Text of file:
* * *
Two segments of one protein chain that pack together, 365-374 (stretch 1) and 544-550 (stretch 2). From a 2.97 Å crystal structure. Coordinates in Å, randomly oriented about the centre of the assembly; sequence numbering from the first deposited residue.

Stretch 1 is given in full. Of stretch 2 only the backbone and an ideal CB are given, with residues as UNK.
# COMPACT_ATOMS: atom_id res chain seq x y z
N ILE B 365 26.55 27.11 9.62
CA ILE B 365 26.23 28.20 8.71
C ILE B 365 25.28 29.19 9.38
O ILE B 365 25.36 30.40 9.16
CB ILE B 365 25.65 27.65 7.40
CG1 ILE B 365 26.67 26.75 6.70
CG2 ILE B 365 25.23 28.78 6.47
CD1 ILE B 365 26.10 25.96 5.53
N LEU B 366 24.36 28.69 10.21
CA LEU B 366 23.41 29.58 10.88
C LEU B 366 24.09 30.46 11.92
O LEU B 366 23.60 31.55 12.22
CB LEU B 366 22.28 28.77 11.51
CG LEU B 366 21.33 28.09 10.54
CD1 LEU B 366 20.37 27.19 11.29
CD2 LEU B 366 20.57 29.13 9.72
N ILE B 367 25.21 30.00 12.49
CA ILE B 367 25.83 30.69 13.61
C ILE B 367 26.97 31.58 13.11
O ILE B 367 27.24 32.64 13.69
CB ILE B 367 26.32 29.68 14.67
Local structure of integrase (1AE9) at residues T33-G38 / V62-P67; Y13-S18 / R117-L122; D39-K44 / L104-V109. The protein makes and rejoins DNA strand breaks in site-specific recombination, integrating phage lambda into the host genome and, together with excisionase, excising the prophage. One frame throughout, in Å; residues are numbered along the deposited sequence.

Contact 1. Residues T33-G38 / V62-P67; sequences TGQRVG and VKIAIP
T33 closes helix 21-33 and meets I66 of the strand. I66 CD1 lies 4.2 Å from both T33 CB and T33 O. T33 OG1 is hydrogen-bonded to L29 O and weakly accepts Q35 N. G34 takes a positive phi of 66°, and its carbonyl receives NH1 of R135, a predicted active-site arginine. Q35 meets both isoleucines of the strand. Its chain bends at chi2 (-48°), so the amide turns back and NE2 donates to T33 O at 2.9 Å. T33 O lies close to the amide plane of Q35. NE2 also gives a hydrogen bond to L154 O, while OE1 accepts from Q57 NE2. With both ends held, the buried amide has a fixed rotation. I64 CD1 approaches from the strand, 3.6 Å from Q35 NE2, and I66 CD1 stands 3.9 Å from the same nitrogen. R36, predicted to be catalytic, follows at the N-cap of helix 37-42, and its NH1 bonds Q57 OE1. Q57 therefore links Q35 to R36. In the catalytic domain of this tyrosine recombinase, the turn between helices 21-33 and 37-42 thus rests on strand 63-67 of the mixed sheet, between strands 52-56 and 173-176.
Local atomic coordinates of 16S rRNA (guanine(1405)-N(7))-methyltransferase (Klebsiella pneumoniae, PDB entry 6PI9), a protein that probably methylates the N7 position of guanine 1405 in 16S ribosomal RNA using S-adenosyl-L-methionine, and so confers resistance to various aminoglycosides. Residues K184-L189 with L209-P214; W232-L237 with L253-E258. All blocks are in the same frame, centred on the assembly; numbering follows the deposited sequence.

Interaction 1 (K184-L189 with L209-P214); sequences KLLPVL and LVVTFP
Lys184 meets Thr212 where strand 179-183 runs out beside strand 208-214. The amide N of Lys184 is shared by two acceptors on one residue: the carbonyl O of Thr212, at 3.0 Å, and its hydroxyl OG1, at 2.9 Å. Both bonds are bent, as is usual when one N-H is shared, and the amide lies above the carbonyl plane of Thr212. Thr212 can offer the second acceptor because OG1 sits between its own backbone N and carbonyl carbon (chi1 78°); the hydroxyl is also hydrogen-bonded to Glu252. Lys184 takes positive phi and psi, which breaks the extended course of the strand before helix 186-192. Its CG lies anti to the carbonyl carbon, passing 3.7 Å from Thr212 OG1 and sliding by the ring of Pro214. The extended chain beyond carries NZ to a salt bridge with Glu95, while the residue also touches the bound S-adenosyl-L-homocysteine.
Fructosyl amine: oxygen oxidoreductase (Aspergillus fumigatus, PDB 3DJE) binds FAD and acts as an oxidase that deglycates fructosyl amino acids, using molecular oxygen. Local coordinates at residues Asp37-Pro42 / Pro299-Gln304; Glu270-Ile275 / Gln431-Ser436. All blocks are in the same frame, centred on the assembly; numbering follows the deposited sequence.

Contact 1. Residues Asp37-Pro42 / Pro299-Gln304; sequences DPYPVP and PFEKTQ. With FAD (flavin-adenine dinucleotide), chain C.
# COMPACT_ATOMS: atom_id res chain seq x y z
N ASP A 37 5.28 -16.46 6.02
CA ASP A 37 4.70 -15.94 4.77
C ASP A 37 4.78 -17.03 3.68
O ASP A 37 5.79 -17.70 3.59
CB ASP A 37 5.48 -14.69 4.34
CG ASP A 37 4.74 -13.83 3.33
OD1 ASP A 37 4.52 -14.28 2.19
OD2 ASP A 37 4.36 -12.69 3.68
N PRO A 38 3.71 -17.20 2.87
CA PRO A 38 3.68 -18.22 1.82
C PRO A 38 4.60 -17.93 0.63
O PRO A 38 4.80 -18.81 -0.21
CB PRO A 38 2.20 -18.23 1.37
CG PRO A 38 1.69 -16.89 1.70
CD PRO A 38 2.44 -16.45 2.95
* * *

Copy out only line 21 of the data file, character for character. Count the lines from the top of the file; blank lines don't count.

CA ILE B 367 25.83 30.69 13.61